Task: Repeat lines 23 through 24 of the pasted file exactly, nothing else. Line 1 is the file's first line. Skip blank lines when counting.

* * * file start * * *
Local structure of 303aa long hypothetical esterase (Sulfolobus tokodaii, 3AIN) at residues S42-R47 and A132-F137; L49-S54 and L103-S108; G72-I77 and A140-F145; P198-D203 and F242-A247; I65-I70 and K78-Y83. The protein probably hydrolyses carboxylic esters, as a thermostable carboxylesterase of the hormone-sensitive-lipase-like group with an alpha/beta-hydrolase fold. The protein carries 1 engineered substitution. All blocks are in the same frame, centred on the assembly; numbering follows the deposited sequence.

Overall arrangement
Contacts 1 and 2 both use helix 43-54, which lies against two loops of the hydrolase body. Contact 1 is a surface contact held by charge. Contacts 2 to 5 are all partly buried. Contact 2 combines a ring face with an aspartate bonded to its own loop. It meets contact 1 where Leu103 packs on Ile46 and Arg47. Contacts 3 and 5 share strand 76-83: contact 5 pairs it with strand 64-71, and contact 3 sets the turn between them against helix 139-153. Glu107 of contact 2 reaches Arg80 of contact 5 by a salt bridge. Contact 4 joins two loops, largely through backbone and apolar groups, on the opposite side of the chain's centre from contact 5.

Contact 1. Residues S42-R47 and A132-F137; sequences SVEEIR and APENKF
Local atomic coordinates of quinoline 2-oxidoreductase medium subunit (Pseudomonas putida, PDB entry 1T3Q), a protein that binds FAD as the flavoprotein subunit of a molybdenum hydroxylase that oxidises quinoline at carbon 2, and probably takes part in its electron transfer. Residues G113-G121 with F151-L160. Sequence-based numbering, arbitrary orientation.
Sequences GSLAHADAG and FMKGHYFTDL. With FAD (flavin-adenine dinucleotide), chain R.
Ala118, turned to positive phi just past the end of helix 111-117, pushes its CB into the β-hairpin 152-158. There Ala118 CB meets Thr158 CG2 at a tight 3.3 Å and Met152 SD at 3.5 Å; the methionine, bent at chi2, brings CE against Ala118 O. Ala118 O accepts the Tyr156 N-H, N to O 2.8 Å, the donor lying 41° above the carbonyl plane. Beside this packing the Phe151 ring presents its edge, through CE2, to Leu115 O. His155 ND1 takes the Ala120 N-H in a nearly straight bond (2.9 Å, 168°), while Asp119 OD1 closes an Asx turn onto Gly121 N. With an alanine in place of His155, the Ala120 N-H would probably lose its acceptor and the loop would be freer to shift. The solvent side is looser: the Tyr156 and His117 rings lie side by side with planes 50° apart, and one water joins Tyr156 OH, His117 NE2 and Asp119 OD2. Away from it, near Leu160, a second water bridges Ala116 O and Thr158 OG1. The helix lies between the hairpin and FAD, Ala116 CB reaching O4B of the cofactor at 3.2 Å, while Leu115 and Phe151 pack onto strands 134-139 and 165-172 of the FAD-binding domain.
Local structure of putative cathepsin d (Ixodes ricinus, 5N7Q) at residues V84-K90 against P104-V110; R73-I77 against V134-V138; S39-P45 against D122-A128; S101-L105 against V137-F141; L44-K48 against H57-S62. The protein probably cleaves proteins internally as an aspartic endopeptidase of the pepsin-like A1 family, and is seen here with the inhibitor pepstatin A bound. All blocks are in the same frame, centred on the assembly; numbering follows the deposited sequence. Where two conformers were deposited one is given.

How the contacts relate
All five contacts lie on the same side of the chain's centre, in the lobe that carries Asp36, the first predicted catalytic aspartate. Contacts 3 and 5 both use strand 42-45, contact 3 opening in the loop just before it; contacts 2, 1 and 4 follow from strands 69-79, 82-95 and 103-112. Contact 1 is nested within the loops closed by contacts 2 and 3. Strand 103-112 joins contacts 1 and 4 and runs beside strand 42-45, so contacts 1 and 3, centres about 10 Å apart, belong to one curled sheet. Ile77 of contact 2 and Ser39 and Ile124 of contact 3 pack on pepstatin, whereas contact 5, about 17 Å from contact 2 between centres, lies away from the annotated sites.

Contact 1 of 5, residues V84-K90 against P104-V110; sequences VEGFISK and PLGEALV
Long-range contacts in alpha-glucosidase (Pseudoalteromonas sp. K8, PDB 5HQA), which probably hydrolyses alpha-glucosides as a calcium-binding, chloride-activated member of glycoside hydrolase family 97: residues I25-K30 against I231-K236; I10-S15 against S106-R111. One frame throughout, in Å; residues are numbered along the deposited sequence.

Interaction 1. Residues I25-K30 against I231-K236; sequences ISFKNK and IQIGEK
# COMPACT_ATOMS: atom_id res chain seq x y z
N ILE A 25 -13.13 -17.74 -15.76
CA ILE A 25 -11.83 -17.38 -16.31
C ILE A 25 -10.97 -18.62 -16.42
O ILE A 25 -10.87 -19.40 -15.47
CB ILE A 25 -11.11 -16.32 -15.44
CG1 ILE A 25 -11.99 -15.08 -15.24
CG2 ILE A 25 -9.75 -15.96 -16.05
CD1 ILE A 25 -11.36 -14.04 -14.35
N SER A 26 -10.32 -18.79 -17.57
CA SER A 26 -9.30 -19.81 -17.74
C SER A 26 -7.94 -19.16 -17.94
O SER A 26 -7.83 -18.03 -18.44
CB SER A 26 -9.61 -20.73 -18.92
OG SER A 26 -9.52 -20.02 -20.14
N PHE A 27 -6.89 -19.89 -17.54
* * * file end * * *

N SER A 26 -10.32 -18.79 -17.57
CA SER A 26 -9.30 -19.81 -17.74